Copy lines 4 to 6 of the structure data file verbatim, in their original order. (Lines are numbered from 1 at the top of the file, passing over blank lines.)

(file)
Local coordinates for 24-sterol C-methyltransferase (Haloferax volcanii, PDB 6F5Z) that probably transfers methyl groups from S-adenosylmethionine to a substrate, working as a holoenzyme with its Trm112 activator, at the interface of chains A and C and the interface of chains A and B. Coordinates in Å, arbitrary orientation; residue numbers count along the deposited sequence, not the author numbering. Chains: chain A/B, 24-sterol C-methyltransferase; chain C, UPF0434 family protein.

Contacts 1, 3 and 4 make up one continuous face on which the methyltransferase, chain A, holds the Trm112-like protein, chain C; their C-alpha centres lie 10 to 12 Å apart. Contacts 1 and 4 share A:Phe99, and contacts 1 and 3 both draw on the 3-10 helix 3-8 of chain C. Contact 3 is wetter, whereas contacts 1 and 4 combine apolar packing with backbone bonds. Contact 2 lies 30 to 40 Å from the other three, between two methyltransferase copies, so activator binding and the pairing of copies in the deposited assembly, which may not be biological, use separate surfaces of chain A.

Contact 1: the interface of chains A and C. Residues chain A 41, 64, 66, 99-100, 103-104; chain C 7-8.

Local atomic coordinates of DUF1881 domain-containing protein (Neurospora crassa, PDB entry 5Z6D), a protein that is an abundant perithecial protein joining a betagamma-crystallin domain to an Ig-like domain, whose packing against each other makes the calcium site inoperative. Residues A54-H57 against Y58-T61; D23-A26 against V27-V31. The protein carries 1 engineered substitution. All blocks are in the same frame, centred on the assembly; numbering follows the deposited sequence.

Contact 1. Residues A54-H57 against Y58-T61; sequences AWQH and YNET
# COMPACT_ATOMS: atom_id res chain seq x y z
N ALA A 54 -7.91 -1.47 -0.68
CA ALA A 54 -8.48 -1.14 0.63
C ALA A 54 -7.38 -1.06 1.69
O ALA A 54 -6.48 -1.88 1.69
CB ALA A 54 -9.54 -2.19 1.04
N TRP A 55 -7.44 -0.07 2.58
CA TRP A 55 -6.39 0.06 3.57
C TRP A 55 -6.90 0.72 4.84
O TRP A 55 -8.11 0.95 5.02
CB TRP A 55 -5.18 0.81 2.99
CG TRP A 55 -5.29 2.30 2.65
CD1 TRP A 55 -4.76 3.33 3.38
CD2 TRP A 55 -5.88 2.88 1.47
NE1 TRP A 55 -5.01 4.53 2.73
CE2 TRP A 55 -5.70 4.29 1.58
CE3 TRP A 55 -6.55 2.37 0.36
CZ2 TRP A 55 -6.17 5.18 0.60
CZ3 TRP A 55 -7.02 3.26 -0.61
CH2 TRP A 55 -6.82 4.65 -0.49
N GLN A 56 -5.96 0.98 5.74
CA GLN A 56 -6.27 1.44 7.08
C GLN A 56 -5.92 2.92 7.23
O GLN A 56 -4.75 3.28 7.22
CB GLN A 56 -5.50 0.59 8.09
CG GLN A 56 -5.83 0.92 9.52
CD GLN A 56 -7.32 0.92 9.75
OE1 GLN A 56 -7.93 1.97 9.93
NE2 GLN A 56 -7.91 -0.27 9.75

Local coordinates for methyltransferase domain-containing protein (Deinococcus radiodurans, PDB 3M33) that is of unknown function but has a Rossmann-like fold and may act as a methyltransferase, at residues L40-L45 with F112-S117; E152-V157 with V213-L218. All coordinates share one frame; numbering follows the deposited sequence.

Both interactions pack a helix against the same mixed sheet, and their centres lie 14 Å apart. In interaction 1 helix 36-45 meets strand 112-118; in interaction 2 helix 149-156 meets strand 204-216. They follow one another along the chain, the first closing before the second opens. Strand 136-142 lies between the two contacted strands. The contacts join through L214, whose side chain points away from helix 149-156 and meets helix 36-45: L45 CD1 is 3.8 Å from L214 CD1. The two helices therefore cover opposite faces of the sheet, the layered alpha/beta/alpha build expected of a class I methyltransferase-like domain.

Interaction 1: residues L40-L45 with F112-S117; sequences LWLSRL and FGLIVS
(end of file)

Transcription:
Local atomic coordinates of DUF1881 domain-containing protein (Neurospora crassa, PDB entry 5Z6D), a protein that is an abundant perithecial protein joining a betagamma-crystallin domain to an Ig-like domain, whose packing against each other makes the calcium site inoperative. Residues A54-H57 against Y58-T61; D23-A26 against V27-V31. The protein carries 1 engineered substitution. All blocks are in the same frame, centred on the assembly; numbering follows the deposited sequence.

Contact 1. Residues A54-H57 against Y58-T61; sequences AWQH and YNET
# COMPACT_ATOMS: atom_id res chain seq x y z